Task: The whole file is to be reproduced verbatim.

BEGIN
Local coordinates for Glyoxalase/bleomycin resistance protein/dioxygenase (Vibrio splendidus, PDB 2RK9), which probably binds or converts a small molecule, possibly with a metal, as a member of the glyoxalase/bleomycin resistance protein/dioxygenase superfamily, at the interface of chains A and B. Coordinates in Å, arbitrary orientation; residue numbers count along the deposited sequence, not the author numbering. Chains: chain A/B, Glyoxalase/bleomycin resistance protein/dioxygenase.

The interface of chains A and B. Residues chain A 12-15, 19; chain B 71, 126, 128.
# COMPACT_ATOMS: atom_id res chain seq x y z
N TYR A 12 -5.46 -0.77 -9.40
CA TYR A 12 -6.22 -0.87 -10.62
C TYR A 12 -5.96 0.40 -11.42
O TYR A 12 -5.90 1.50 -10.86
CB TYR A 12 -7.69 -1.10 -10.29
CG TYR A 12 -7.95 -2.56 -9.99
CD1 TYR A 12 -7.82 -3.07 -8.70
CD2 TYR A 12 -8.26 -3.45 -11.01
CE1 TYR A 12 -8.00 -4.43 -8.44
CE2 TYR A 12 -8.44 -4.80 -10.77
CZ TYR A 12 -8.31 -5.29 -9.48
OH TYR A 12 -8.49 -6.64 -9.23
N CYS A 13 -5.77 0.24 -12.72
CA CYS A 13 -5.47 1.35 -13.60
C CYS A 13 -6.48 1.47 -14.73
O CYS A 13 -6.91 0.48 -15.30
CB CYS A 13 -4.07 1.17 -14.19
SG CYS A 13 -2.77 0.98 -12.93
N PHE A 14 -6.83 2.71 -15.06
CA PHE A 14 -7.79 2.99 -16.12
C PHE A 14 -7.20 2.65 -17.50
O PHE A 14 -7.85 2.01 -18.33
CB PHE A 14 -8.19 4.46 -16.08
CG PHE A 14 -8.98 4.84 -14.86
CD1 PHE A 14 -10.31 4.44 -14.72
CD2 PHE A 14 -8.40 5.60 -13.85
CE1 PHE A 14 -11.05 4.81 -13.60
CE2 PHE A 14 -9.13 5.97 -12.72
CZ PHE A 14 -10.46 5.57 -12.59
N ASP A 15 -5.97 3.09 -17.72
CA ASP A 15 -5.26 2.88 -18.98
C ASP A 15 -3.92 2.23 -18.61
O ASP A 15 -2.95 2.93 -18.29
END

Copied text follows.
Local coordinates for Glyoxalase/bleomycin resistance protein/dioxygenase (Vibrio splendidus, PDB 2RK9), which probably binds or converts a small molecule, possibly with a metal, as a member of the glyoxalase/bleomycin resistance protein/dioxygenase superfamily, at the interface of chains A and B. Coordinates in Å, arbitrary orientation; residue numbers count along the deposited sequence, not the author numbering. Chains: chain A/B, Glyoxalase/bleomycin resistance protein/dioxygenase.

The interface of chains A and B. Residues chain A 12-15, 19; chain B 71, 126, 128.
# COMPACT_ATOMS: atom_id res chain seq x y z
N TYR A 12 -5.46 -0.77 -9.40
CA TYR A 12 -6.22 -0.87 -10.62
C TYR A 12 -5.96 0.40 -11.42
O TYR A 12 -5.90 1.50 -10.86
CB TYR A 12 -7.69 -1.10 -10.29
CG TYR A 12 -7.95 -2.56 -9.99
CD1 TYR A 12 -7.82 -3.07 -8.70
CD2 TYR A 12 -8.26 -3.45 -11.01
CE1 TYR A 12 -8.00 -4.43 -8.44
CE2 TYR A 12 -8.44 -4.80 -10.77
CZ TYR A 12 -8.31 -5.29 -9.48
OH TYR A 12 -8.49 -6.64 -9.23
N CYS A 13 -5.77 0.24 -12.72
CA CYS A 13 -5.47 1.35 -13.60
C CYS A 13 -6.48 1.47 -14.73
O CYS A 13 -6.91 0.48 -15.30
CB CYS A 13 -4.07 1.17 -14.19
SG CYS A 13 -2.77 0.98 -12.93
N PHE A 14 -6.83 2.71 -15.06
CA PHE A 14 -7.79 2.99 -16.12
C PHE A 14 -7.20 2.65 -17.50
O PHE A 14 -7.85 2.01 -18.33
CB PHE A 14 -8.19 4.46 -16.08
CG PHE A 14 -8.98 4.84 -14.86
CD1 PHE A 14 -10.31 4.44 -14.72
CD2 PHE A 14 -8.40 5.60 -13.85
CE1 PHE A 14 -11.05 4.81 -13.60
CE2 PHE A 14 -9.13 5.97 -12.72
CZ PHE A 14 -10.46 5.57 -12.59
N ASP A 15 -5.97 3.09 -17.72
CA ASP A 15 -5.26 2.88 -18.98
C ASP A 15 -3.92 2.23 -18.61
O ASP A 15 -2.95 2.93 -18.29